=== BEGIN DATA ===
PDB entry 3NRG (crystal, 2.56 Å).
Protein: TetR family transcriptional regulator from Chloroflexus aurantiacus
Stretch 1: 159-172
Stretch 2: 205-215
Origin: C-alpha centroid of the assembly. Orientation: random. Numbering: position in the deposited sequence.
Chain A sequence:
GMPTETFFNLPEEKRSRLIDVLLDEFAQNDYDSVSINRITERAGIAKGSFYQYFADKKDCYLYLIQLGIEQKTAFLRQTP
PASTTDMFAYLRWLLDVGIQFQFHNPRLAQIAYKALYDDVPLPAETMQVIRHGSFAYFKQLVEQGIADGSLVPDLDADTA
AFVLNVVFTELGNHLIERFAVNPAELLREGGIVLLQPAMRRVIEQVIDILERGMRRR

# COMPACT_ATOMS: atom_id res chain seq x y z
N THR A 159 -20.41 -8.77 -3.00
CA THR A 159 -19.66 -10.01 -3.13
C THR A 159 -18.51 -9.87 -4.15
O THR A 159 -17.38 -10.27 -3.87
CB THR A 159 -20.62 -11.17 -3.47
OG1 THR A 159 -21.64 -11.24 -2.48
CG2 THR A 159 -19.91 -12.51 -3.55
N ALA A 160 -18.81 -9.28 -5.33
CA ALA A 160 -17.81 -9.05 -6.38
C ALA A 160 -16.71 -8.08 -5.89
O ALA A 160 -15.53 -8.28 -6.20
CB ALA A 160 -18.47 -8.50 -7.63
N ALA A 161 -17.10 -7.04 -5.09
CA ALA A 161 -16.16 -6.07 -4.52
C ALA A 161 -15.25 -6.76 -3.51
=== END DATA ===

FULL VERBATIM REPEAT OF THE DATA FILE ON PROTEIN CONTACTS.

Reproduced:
PDB entry 3NRG (crystal, 2.56 Å).
Protein: TetR family transcriptional regulator from Chloroflexus aurantiacus
Stretch 1: 159-172
Stretch 2: 205-215
Origin: C-alpha centroid of the assembly. Orientation: random. Numbering: position in the deposited sequence.
Chain A sequence:
GMPTETFFNLPEEKRSRLIDVLLDEFAQNDYDSVSINRITERAGIAKGSFYQYFADKKDCYLYLIQLGIEQKTAFLRQTP
PASTTDMFAYLRWLLDVGIQFQFHNPRLAQIAYKALYDDVPLPAETMQVIRHGSFAYFKQLVEQGIADGSLVPDLDADTA
AFVLNVVFTELGNHLIERFAVNPAELLREGGIVLLQPAMRRVIEQVIDILERGMRRR

# COMPACT_ATOMS: atom_id res chain seq x y z
N THR A 159 -20.41 -8.77 -3.00
CA THR A 159 -19.66 -10.01 -3.13
C THR A 159 -18.51 -9.87 -4.15
O THR A 159 -17.38 -10.27 -3.87
CB THR A 159 -20.62 -11.17 -3.47
OG1 THR A 159 -21.64 -11.24 -2.48
CG2 THR A 159 -19.91 -12.51 -3.55
N ALA A 160 -18.81 -9.28 -5.33
CA ALA A 160 -17.81 -9.05 -6.38
C ALA A 160 -16.71 -8.08 -5.89
O ALA A 160 -15.53 -8.28 -6.20
CB ALA A 160 -18.47 -8.50 -7.63
N ALA A 161 -17.10 -7.04 -5.09
CA ALA A 161 -16.16 -6.07 -4.52
C ALA A 161 -15.25 -6.76 -3.51